The Syrian Kurdish Democratic Union Party (PYD) and several allied groups have voted to create an autonomous federation in the northern part of Syria.
Officials of the PYD claimed autonomy in the Kurdish-controlled areas on Thursday after two days of meetings with delegates of different communities in the country’s north.
Representatives of the Kurdish, Arab, Assyrian communities and other ethnic groups met in the town of Rmeilan in Hassakeh province to discuss combining three Kurdish-led autonomous areas into a federal system.
Both the Syrian government and one of the main opposition blocs have rejected the move.
The Syrian foreign ministry issued a statement “warning anyone who dares to undermine the unity of the land and the people of Syria under any title,” adding: “Creating a union or a federal system … contradicts the Syrian constitution and all the national concepts and international resolutions.”
Rojava autonomy declared
The opposition Syrian National Coalition also said it rejects such unilateral declarations and warned of any attempt to form autonomous regions that “confiscate the will of the Syrian people”.
The newly declared region, named by Kurds as Rojava, consists of three distinct enclaves, or cantons, under Kurdish control in northern Syria: Jazira, Kobani and Afrin.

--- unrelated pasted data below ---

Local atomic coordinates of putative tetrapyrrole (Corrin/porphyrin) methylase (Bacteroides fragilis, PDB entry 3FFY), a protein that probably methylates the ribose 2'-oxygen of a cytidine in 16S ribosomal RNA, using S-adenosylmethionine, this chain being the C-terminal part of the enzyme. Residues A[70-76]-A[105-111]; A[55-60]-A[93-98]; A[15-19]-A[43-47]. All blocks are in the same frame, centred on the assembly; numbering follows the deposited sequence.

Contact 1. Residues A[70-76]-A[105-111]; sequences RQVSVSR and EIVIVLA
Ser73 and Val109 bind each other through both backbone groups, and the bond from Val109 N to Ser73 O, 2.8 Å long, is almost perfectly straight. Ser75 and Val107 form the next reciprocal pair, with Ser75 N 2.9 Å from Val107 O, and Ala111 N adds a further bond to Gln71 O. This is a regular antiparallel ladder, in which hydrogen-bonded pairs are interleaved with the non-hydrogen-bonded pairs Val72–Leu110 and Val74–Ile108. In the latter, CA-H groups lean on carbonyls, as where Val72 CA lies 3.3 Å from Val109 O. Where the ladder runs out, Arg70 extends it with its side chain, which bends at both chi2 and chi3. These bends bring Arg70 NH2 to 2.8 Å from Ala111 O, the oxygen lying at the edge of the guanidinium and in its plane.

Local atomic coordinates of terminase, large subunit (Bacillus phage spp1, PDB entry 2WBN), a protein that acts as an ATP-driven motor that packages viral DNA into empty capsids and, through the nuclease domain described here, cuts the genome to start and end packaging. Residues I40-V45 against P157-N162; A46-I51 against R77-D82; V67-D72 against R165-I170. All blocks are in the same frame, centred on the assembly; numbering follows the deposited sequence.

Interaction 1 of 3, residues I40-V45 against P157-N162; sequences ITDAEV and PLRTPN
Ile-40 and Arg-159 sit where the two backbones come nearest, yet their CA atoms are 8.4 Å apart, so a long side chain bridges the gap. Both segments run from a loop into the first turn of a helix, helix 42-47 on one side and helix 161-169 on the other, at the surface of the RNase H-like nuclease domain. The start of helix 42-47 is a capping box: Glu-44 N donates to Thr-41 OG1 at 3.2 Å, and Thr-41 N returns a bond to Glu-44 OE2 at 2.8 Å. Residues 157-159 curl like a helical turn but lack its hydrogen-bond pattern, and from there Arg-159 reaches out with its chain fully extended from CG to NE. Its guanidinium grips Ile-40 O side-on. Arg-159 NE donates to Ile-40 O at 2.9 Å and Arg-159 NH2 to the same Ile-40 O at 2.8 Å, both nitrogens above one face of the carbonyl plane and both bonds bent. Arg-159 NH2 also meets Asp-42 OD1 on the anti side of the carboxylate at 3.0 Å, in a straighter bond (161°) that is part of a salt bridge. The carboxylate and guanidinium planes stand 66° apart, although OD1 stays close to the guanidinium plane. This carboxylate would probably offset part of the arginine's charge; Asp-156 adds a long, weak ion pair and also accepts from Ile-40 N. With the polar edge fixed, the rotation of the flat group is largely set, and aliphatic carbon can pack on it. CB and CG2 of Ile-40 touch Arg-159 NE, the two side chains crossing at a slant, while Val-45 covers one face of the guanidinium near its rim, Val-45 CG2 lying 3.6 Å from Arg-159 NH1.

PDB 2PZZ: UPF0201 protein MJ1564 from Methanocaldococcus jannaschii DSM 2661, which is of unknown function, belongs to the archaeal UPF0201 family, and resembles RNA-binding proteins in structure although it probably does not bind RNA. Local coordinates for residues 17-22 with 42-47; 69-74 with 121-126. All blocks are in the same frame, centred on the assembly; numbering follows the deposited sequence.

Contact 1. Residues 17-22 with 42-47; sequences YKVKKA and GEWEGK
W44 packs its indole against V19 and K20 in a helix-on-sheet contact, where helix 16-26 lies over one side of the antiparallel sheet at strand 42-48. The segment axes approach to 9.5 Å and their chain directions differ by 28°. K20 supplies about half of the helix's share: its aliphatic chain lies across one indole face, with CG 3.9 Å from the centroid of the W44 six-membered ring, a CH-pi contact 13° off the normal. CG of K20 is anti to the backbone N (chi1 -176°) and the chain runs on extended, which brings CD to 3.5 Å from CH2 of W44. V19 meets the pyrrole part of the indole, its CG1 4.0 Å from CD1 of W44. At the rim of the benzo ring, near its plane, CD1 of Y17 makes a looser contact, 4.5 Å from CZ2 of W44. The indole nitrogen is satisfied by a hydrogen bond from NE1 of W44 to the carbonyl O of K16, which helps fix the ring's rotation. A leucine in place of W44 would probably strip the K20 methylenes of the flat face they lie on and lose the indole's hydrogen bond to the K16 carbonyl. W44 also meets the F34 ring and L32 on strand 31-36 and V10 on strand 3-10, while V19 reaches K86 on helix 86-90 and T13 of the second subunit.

The move is sure to anger Turkey, which fears that the growing Kurdish power in Syria is encouraging separatism among its own Kurdish minority.
Idris Nassan, a Syrian Kurdish official and former leader in the Democratic Union Party, said on Wednesday that the announcement would mean “widening the framework of self-administration” across northern Syria.
Speaking to Al Jazeera from Kobane, in Syria, Nassan said preparations for federalism had been ongoing for quite some time.
“Federalism should be the future not only for northern Syria or the Kurdish regions but for Syria in general, because under federalism democracy and equality will be guaranteed,” he said.
Syria’s Kurds effectively control an uninterrupted 400km of territory along the Syrian-Turkish border from the Euphrates River to the frontier with Iraq, where Iraqi Kurds have enjoyed autonomy since the early 1990s. They also hold a separate section of the northwestern border in the Afrin area.[Source: al-Jazeera]